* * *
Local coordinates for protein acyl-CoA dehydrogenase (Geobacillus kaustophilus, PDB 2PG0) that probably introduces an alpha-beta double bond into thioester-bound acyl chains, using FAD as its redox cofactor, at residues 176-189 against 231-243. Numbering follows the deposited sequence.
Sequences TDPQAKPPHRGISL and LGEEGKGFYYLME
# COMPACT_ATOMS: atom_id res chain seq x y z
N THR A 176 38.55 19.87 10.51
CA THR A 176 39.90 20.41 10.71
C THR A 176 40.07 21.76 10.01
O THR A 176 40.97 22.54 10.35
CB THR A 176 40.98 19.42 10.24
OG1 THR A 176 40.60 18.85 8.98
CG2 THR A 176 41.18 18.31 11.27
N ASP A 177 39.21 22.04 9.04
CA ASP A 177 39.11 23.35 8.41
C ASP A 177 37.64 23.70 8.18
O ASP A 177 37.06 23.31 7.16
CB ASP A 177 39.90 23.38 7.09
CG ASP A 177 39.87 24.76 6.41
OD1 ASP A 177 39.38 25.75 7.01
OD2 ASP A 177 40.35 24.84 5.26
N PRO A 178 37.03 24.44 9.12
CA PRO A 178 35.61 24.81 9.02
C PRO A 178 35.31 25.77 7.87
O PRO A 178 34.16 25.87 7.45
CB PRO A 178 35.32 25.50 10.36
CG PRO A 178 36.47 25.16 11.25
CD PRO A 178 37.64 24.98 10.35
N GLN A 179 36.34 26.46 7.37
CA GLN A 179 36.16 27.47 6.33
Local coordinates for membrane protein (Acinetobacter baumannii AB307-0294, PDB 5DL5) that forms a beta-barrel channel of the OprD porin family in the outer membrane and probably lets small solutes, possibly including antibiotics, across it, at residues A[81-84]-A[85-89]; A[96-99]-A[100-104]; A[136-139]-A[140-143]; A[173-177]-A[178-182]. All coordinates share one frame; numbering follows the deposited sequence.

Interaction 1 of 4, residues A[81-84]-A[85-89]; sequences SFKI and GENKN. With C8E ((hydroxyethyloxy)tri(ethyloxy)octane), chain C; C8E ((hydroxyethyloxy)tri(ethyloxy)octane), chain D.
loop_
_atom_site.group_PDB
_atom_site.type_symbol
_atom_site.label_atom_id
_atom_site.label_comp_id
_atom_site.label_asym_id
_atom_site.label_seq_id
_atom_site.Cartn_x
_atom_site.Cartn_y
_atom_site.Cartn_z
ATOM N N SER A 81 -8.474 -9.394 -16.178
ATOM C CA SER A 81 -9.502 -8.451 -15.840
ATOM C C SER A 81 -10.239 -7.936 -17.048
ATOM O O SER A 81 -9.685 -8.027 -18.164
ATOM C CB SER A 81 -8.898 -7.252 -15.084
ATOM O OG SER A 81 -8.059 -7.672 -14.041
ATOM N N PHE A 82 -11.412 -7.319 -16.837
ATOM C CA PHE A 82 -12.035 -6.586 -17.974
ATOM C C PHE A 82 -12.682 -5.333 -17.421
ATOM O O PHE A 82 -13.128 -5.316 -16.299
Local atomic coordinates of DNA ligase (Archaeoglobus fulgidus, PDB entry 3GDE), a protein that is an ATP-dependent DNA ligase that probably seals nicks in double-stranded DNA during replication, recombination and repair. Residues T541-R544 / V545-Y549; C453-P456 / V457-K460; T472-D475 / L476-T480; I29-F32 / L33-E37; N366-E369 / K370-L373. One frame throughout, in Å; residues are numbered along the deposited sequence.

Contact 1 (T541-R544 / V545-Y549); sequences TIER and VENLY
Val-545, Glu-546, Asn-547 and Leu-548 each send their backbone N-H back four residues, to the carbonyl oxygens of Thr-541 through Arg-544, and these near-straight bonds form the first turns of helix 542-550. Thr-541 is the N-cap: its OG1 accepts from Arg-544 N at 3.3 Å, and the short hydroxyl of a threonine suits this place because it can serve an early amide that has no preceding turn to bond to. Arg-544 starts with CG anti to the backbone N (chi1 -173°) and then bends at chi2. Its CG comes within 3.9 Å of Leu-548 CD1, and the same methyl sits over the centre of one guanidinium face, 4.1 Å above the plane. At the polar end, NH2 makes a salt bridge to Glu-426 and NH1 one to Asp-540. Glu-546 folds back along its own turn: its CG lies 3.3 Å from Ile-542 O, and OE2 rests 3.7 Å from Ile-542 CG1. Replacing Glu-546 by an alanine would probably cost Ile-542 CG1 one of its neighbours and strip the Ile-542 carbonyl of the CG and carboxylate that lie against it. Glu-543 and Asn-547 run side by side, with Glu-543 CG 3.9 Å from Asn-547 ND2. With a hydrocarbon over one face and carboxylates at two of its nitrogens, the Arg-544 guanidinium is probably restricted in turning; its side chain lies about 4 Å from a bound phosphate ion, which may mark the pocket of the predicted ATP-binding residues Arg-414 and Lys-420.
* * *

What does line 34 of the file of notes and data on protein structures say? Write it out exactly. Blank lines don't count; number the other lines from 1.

_atom_site.label_comp_id